Both texts are keen to reinforce the message that meanings are constructed and that, as readers vary through time and place, so will their readings of the texts and of the history they present. We are products of our times, say both these texts, and so were the readers of the past. We are not automatically right, and they are not automatically wrong - we all are products of our times, and that includes the adult promoters of the young reading experiences.

In Chen's study of the later Victorian age of British Empire, and its view of the world, these promoters are not just the authors of stories, but the magazine editors and the columnists like 'Old Humphrey' (the Victorian equivalent of a book-blogger/commentator) who actively recommended and judged texts for their readers. She notes how their discourse was not only fluid with common disagreements, but that it also varied depending on the nature of Sino-British relations.

"For example, a child who grew up reading The Wolf Boy of China (1857) would have had a very different childhood memory of China compared with one fed on stories written during the Boxer Uprising, though both would fall under the rubric of 'Victorian children'" (p.160)

The chapter exploring that text, William Dalton's The Wolf Boy of China, and that on E. Harcourt Burrage's serial story character 'Ching-Ching', are key in her argument that representations of China have far greater range and subtlety in development than the automatic labelling of 'Otherness' that Orientalist discourse would expect.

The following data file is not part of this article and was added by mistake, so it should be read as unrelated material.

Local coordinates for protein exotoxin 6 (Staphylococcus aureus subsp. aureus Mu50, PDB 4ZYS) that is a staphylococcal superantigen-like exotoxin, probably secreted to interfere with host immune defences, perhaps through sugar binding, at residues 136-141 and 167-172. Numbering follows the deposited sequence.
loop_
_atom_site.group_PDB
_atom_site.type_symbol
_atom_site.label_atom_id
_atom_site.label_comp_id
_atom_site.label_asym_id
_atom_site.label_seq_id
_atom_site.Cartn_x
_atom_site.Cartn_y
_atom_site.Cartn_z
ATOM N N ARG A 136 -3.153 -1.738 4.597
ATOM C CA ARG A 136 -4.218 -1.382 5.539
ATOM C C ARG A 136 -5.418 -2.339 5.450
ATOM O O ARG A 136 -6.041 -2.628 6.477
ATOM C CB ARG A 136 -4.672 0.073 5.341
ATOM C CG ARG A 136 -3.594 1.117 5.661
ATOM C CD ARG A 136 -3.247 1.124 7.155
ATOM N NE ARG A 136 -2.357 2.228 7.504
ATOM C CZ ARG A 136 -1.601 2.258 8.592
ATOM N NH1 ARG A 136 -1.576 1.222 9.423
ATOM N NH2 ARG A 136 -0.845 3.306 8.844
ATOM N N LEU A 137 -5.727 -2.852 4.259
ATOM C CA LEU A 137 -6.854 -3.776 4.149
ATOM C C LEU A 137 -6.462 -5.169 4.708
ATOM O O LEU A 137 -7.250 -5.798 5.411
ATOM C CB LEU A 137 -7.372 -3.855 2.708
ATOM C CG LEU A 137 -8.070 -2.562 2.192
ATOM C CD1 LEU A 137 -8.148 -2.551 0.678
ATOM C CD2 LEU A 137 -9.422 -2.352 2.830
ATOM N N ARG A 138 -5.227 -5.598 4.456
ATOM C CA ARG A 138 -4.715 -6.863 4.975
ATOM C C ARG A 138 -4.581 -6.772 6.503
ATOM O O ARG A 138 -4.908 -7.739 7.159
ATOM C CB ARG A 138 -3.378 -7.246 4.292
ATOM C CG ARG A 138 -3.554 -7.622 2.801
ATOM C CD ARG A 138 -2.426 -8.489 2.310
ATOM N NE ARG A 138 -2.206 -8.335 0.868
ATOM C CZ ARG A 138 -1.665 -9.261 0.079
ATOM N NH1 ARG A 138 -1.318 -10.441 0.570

Dalton's character, Herbert Richardson or Lyu Payo, is a striking departure from an Orientalist presumption of separation of Others. Not only is he of mixed race, with an English father and Chinese mother (and, therefore like Kipling's Kim, able to move between the cultures), but his mother and heritage are specified as Miao (Wolf people) and specifically distinguished within the broad gamut of Chinese society from Han, Si-fan and Tartars. Chen explores how Lyu Payo challenged the 19th century argument that 'half-breeds' were always inferior and untrustworthy. His Miao background instead provides him with an exotic/romantic air, as well as an element of extra information to the reader about the Miao's opposition to the Han and the Manchu government. His eventual settling (after a range of typical adventures and family secrets) as a gentleman in London is also noted by Chen as challenging mid-century notions of respectability and race.